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Be Yourself Instead of Trying To Impress Others. People Will Judge You Anyway

Be Yourself Instead of Trying To Impress Others. People Will Judge You Anyway

Every day, we dive headfirst into our schools, workplaces and the first thing we do is to surround ourselves with people.

We gossip about the latest trends. We discuss about the newest classes our kids are taking.

“Oh, Alex started playing the piano last week, how is George?” “Same old, same old, just going to that Arts class I’ve told you before. He’s now drawing …”

We talk about the game the night before – “Man, he was so close from scoring that jumper, I’m telling you. That would’ve been a winner for sure.” “Nah, they have no chance unless they trade…”

We stopped being “I”.

Humans are social creatures. The number of people who can survive without communicating and interacting with each other is slim to none. However, just because we tend to form, or join groups of people that we enjoy being with, it doesn’t mean it should be our whole purpose of living. There are times when we would ponder upon our purpose and reason for doing the things we are doing right now. We would wonder:

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“Why am I applying to this firm?”

“Why am I joining this team?

Or even,

“Why am I wearing this outfit?”

When we couldn’t come up with a satisfactory answer, we would shake our head furiously to ignore and cast it to the back of our minds. Yet we must understand that no matter how hard we try to avoid thinking about it, one day the truth will come back and bite you.

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The fact is, we try so hard to merge into a group, a community that when we sense that something we do would create or increase harmony, we would do it without questioning it. We try so hard to impress the people around us that we barricaded our own wants and desires. We stopped being “I” to make sure “we” are happy. But am “I” really happy?

Accept that we can’t control others’ opinions.

First and foremost, ask yourself: even if you are doing every single thing to make sure the people around you are happy, does that mean they won’t think otherwise? It might hurt to know, but people are easily swayed and judgmental. Your 120% might come across as a lack of effort to your boss. Your application to Penn might not be sufficient to get you a compliment from your parents because they went to Harvard. On the contrary, a design you drew up in 5 minutes might come across as a lifesaver to your classmate. A few words of encouragement might make your sister’s day.

Humans are versatile. They fluctuate. Trying to satisfy and impress everyone is the job of Sisyphus – a futile and fruitless one. Instead, accept that we simply can’t control opinions of others, work on the things we can actually control, such as the time and effort you pay in a job.

Just leave the rest be, and you’ll feel much freer.

Discover who “you” are.

This is easier said than done. As a child, I stumbled around, following my parents’ advice word to word. I learned piano because “it would be good for me”. I chose my high school because my counselor and teacher said it was academically competitive and had an accepting and warm student community. “You would like it there,” they said.

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But we are not kids anymore.

When we were younger, we had the excuse of saying “we don’t know as much as the adults” – even though it was a weak one anyway. Now that we have grown up, we are responsible for our own choices and decisions. We have the ability to differentiate between things we like and things we don’t. We have the freedom to choose the things we enjoy doing. Don’t waste it. Take this chance to discover what you like. If you have no idea – try. Try new things. Rediscover old hobbies. I dropped piano when I was 15. I picked it up again recently because I realized the only reason I didn’t like it was because it was not something I chose on my own accord. I hope, with all sincerity, that you can find out who you are as well through this slow process of trying out different things.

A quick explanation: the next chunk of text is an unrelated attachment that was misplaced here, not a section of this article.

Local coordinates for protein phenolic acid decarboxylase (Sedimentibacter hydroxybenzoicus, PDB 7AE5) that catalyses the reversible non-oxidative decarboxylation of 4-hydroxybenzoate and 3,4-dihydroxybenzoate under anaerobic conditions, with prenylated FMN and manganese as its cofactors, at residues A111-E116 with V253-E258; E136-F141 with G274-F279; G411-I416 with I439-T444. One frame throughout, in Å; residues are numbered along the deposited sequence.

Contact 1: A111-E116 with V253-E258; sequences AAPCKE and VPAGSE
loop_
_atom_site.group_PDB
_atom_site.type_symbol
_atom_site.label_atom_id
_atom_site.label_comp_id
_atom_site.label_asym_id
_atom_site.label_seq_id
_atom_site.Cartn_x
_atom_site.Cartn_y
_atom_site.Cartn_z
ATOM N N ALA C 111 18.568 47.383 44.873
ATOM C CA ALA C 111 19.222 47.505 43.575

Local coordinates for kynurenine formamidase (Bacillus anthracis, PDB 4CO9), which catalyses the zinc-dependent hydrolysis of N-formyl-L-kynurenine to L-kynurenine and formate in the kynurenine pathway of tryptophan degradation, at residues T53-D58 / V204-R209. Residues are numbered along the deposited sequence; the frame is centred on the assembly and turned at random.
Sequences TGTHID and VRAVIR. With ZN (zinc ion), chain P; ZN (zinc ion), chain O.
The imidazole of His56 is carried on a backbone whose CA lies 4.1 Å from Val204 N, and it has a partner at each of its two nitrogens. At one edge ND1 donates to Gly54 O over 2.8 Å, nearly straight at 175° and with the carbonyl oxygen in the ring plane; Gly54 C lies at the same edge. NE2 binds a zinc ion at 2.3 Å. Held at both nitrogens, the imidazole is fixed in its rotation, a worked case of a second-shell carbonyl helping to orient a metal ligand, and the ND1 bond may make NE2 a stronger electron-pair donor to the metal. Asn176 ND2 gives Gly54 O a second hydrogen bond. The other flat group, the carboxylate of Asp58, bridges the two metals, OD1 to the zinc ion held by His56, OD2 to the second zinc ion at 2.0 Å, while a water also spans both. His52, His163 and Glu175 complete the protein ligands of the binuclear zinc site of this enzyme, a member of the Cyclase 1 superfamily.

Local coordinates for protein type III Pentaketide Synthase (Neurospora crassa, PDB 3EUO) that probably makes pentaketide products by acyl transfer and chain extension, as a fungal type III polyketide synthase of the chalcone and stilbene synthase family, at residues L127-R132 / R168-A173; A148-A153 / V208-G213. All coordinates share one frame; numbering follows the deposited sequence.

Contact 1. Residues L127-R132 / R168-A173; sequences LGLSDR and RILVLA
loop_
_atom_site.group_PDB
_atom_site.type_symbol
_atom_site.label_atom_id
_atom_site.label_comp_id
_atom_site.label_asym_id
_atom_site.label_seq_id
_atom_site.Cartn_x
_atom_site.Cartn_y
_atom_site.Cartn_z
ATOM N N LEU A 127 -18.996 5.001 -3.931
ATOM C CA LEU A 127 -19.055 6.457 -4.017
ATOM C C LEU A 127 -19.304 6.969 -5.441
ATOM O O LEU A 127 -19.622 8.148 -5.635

Be yourself and love yourself.

The last step is perhaps the most difficult part because of how we are raised. We were taught to be selfless, to put others’ needs before our own. Being selfish is a crime, a sin.

It is not wrong. But it is not entirely right either.

Here is a simple analogy. Your family shares a television. Everyone would watch it at the same time. Therefore, to be fair, one person gets to decide what the family watches for the day, and the next person will decide the next day. Would you give up your right to decide what to watch to make your family happier?

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There is no right or wrong answer. But remember: it’s okay to say no. It’s okay to root for yourself sometimes. Because how are you going to love someone if you don’t love yourself?

There is no one as important as yourself.

Yes, humans are social creatures. There is no denying that. But don’t get sucked into the never-ending loop of satisfying and impressing others and ignoring yourself. Gently, gradually, let yourself remind you that there is no one as important as yourself.

Featured photo credit: Picjumbo via Picjumbo.com

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Eamon Suen

Student, The Hong Kong University of Science and Technology

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Last Updated on October 13, 2020

12 Things High Self-Esteem People Don’t Do

12 Things High Self-Esteem People Don’t Do

Having high self-esteem is important if you are aiming for personal or professional success. Interestingly, most people will high levels of self-esteem act in similar ways. That’s why it’s often easy to pick them out in a crowd. There’s something about the way they hold themselves and speak, isn’t there?

We all have different hopes, dreams, experiences, and paths, but confidence has its own universal language. This list will present some of the things you won’t find yourself doing if you have high self-esteem.

1. Compare Yourself to Others

People with low self-esteem are constantly comparing their situation to others. On the other hand, people with higher self-esteem show empathy and compassion while also protecting their own sanity. They know how much they can handle and when they can offer a helping hand.

In the age of social media, however, social comparisons are nearly ubiquitous. One study found that “participants who used Facebook most often had poorer trait self-esteem, and this was mediated by greater exposure to upward social comparisons on social media”[1]. Basically, you will feel worse about yourself if you are constantly getting glimpses into lives that you consider to be better than yours.